The dredger will be built in Japan, and should be delivered to Mozambique in 1999. It will ensure that the Beira port access channel is dredged regularly, thus ensuring that large ships can enter and leave the port without waiting for high tide. This should end the queues of ships waiting to enter the port, and will increase port productivity.
The access channel has not been dredged properly since 1990. As a result sediment has accumulated, and the depth of the channel has dropped from eight metres to just five metres.
The ban imposed by the European Union (EU) on imports of fresh fish from Mozambique is threatening the jobs of around 920 people, Deputy Minister of Agriculture and Fisheries, Isidora Faztudo, said in Lisbon on 13 May.
Speaking at a seminar on the Mozambican fisheries sector, organised by the Portuguese Investment, Commerce and Tourism Board (ICEP), Faztudo said the ban meant that over 30 tonnes of fresh fish a month was no longer exported to Europe. This cost the country over $60,000 a month in lost foreign exchange earnings.
The result, she added, was that "one processing company, which employs 20 workers, and about 30 semi-industrial fishing boats, with total crews of around 900 fishermen, are inactive, or risk being so in the near future if the situation continues".
The European Commission imposed the ban in late December because of the cholera epidemic raging in southern and central Mozambique. In doing so, the EU ignored the World Health Organisation finding that there is no record of cholera being transmitted by commercial food imports. Laboratory tests, carried out in both Mozambique and Portugal, have found nothing harmful to human health in Mozambican fish produce.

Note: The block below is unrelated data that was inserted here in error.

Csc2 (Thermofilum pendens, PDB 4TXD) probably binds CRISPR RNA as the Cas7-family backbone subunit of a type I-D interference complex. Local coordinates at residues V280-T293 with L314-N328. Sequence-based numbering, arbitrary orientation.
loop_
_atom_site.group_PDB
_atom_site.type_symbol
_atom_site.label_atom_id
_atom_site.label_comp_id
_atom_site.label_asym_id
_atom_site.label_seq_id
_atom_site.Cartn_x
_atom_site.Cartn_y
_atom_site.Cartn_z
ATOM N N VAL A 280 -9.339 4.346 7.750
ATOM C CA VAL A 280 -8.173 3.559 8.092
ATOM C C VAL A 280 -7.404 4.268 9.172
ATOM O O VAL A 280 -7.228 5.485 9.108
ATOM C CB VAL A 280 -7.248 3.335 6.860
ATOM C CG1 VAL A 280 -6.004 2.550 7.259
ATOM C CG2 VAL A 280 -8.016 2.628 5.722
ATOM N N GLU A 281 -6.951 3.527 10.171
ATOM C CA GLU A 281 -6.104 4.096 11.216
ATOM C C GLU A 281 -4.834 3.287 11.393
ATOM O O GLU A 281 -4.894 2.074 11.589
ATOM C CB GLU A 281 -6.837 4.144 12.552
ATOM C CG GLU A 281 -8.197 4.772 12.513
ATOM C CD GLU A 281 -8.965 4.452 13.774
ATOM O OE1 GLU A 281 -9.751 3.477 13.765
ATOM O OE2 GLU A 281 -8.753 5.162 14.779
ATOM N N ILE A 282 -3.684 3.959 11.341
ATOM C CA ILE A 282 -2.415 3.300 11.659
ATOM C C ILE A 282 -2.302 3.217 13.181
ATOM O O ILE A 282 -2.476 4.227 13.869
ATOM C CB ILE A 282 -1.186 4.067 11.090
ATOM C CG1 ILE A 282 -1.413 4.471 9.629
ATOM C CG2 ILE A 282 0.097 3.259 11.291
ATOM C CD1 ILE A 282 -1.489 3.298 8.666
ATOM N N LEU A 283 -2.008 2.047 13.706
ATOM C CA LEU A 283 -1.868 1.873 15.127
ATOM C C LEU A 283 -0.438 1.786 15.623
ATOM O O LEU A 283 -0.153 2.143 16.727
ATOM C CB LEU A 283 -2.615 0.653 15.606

The Mozambican government has apologised to the Zimbabwean authorities for violent scenes during and after the football match on 10 May between Ferroviario of Maputo and the Zimbabwean team, Dynamos.
The match, won by the Zimbabwean team 1-0, was marked by drunken Ferroviario fans attacking the Zimbabwean players and the referee, stoning vehicles, and fighting a running battle outside the stadium with a unit of the riot police.
15 people, including four Red Cross workers, needed hospital treatment. Among the vehicles damaged was a Red Cross ambulance.
The Mozambican and Norwegian governments signed an agreement in Maputo on 12 May under which Norway is to grant 34 million crowns ($4.5 million) for the development of the Mozambican oil sector.